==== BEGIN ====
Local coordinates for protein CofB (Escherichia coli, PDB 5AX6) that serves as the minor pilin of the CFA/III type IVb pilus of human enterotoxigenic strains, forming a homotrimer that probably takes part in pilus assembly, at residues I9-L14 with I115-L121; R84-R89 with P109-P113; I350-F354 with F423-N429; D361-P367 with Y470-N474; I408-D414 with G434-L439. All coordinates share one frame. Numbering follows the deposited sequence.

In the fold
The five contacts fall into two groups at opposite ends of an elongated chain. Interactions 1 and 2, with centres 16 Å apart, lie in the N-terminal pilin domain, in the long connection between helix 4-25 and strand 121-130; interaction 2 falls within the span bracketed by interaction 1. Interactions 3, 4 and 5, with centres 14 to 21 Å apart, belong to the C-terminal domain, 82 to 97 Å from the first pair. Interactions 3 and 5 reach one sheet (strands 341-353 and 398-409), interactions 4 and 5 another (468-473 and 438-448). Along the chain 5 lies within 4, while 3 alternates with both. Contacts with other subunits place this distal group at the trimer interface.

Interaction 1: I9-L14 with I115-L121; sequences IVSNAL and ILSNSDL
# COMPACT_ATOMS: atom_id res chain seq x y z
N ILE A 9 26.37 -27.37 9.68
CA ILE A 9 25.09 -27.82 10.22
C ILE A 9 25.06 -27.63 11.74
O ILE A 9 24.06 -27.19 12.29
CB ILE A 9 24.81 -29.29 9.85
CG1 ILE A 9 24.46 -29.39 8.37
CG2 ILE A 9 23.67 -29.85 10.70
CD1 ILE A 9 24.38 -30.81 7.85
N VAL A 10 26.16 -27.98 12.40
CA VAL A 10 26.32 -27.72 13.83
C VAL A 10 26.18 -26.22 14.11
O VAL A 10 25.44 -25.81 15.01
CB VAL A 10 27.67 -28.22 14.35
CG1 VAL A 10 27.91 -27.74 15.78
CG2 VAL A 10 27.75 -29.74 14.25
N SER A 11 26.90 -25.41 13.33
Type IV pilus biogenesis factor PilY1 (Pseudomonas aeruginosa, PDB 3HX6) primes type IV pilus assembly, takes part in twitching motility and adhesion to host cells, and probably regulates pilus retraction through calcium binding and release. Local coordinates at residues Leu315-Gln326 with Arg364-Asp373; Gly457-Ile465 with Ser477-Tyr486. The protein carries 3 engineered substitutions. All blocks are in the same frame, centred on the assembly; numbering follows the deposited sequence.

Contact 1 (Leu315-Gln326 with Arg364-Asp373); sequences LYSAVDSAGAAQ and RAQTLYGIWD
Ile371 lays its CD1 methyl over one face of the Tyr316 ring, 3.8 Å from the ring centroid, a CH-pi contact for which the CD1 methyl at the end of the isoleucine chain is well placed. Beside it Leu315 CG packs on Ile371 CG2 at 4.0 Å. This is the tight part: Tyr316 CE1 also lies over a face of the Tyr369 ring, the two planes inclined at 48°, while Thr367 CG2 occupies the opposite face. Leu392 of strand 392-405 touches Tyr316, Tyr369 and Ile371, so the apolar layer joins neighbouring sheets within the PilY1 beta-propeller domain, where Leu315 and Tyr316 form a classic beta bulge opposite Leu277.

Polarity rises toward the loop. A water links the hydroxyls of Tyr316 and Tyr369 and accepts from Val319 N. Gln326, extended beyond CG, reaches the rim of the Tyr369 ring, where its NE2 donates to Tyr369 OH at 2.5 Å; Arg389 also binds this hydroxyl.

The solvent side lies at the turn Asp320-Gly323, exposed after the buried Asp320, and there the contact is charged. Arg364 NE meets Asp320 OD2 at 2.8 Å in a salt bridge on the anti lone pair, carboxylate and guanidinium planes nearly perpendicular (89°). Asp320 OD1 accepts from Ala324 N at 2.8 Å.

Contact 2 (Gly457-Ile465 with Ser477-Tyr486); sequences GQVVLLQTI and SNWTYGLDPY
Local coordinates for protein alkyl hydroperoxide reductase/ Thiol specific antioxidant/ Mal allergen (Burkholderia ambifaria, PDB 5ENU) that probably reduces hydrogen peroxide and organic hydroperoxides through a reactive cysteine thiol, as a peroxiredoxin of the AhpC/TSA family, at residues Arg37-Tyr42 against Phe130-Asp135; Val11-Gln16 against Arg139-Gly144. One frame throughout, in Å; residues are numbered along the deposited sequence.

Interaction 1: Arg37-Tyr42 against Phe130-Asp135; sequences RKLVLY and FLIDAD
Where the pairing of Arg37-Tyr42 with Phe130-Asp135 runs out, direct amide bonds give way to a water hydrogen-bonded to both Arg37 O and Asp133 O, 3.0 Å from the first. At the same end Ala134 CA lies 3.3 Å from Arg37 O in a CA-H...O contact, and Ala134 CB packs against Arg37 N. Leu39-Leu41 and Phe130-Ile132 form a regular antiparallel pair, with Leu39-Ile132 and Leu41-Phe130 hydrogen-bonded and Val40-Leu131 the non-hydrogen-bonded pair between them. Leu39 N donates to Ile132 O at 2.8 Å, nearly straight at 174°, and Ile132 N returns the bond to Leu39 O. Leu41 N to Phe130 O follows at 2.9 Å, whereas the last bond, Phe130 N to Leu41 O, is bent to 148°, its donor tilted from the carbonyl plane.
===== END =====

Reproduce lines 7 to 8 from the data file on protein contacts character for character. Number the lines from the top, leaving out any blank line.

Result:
CA ILE A 9 25.09 -27.82 10.22
C ILE A 9 25.06 -27.63 11.74